The comfrey I planted throughout the orchard did not spread as I had been warned. We experienced our area’s driest summer in history. We don’t have clay soil like the Japanese farmer, Fukuoka, but quite the opposite; our orchard soil is classified as Hinckley, an exceedingly rocky, fast-draining soil. It is definitely not choice soil for an orchard. The young trees struggled just like the comfrey. Only the older trees, with deep roots, tapped into water. I realized that if I wanted to plant more herbs and wildflowers, and create a natural environment like Fukuoka, I would need to have some way of delivering water to all the trees.
We applied to the Natural Resources Conservation Services (NRCS) for a grant to put in an irrigation system, and our grant was accepted. They knew that with our Hinckley soils, the apple trees would surely benefit from irrigation. We installed the system ourselves, pumping the water from the surrounding wetlands. Now I could plant all kinds of beneficial and medicinal plants in the orchard—plants that would be good for our soil, and that might help with pest management.
The beauty of the orchard delighted me as the summer progressed. Sunflowers, rudbeckia, mountain mint, asters, goldenrod, bee balm, and echinacea flowered and fed the pollinators. When Blase asked if he should mow in the orchard, I replied, “Not yet, no.” The Jerusalem artichoke flowers were six feet tall, and the valerian stalks were covered with delicate white flowers. A few weeks later, he said, “I really should mow the orchard.” Again, I said, “No mowing. Not yet.”
The orchard was beginning to feel like a natural woodland. The trees were loaded with fruit, and it seemed like an abundant crop. I finally asked Blase to mow between the apple tree rows to accommodate the pickers, but we left all the wildflowers and natural growth between and under the trees. We had a great harvest season, the farm quieted, and Blase and I turned to other pursuits.
Heavy snow fell during the month of January. The drifts were over three feet high, burying the lowest apple limbs. In early February, warmer temperatures brought a thaw, and I went for a walk among the trees. Snow melts first around the trunks, and my eye caught sight of gnawed wood close to the ground. It glowed a bright orange color. Shocked, I reached down and brushed more snow away. The gnawed wood went deeper.
Voles! They had scampered across the crust of the deep snow, climbed over the 18-inch high hardware cloth fence that encircles every trunk, and dropped down between the trunk and the protective screen. There they made soft, grassy nests, and ate and lived in the safety of their cozy burrows with a pantry of food close by. In tree after tree, especially in the back of the orchard, these rodents had eaten the bark, chewing their way around the base of the trees and down to the roots. Many trees were completely girdled. Girdling, when it is complete, kills the tree by cutting off the sap flow between the roots and the crown.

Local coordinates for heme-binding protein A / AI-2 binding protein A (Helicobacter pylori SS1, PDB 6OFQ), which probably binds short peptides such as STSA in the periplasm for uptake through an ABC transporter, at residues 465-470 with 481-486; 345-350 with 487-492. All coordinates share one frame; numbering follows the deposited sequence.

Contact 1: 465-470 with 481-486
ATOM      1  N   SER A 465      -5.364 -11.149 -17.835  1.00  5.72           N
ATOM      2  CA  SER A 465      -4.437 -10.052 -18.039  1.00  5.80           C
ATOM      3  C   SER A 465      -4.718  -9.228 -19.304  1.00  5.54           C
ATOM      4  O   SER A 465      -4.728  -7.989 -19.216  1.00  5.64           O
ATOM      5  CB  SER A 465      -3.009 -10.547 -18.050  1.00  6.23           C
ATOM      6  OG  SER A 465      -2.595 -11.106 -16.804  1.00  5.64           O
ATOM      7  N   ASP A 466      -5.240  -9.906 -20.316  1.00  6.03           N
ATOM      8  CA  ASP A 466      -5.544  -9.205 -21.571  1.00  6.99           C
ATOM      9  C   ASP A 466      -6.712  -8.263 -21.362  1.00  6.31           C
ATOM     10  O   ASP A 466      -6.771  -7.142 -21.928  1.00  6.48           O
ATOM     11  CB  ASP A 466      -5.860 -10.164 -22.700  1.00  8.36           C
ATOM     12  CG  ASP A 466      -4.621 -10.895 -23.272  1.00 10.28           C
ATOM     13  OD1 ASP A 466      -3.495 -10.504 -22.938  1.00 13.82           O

I panicked and called in reinforcements. With a couple of friends, we started shoveling the snow away from every trunk.
It was exhausting work. There was no way we could remove that much snow from around every tree. When we were too tired to shovel, we stomped the snow down with snowshoes. It felt like a war zone. Our hats, coats, shirts, and gloves were scattered everywhere.
After a short break, we got back to work, shoveled more snow, heated up and stripped to tank tops, but it was too late. The damage was done.
Paige O’Brien, one of our farm workers, made a detailed map of all the injured trees and numbered them on a scale of one to four. One was one-quarter girdled, two was halfway, three was three-quarters, and four was completely girdled. We cut down the threes and fours, because they would either die or struggle mightily. A weak tree would attract more disease and pests. In all, fifty trees out of three hundred needed to be cut down. A saw blade to each trunk, and the task was done. Such quick work compared to years of cultivating growth.
Later, I learned it had been a bumper year for voles. Nature is like that—a bumper year for acorns, for apples, and now, for voles. Commercial growers knock down the vole population every fall with pellet poison. I had done the opposite. I had created a perfect vole habitat by growing delicious herbaceous perennials and cultivating long grasses and flowering plants. Following the irrigation drip lines, the voles had scampered freely from tree to tree.
So much for a wild orchard. I would have to rethink my approach and mow down all the perennials in the fall. Now, we mow several times throughout the season to dissuade the vole population from even considering making the orchard their home, but we leave patches of herbs and wildflowers growing between the trees. In preparation for winter, even these plants get mowed down to the ground. We also pull the drip lines away from the trees. In the spring, the hardy plants come back. I can already see the healing herbs like comfrey, valerian, and mountain mint unfolding their leaves. The orchard is not wild, but it’s not a monoculture either. We are trying to live peaceably with the other creatures who make their home nearby — definitely not offering them apples trees to chew — but encouraging a diversity and abundance of nature.
The challenge remains, however. I check on trees that aren't growing as well as I would expect and discover they are partially girdled, and two days ago I cut down a Crimson Crisp, a three-year-old ready to take off, but completely eaten around the graft. I'm discouraged. Then I smile at a dove sitting on a young tree as a blue heron flies by. I see pink buds on almost every branch of some eighty varieties of apples. I am blessed.